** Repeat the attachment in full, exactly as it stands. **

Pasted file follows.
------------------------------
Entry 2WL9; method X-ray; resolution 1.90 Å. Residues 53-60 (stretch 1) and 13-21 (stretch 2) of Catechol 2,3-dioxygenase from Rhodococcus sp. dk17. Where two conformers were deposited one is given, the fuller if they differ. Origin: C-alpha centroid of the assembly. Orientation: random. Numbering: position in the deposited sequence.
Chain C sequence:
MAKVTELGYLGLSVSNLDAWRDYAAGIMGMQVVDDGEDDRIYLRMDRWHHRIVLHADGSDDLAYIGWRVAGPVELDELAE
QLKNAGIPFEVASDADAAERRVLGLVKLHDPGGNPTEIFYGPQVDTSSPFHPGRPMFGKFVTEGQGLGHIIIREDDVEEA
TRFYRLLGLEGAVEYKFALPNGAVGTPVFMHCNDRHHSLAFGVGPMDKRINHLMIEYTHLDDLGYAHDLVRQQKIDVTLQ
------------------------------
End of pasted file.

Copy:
Entry 2WL9; method X-ray; resolution 1.90 Å. Residues 53-60 (stretch 1) and 13-21 (stretch 2) of Catechol 2,3-dioxygenase from Rhodococcus sp. dk17. Where two conformers were deposited one is given, the fuller if they differ. Origin: C-alpha centroid of the assembly. Orientation: random. Numbering: position in the deposited sequence.
Chain C sequence:
MAKVTELGYLGLSVSNLDAWRDYAAGIMGMQVVDDGEDDRIYLRMDRWHHRIVLHADGSDDLAYIGWRVAGPVELDELAE
QLKNAGIPFEVASDADAAERRVLGLVKLHDPGGNPTEIFYGPQVDTSSPFHPGRPMFGKFVTEGQGLGHIIIREDDVEEA
TRFYRLLGLEGAVEYKFALPNGAVGTPVFMHCNDRHHSLAFGVGPMDKRINHLMIEYTHLDDLGYAHDLVRQQKIDVTLQ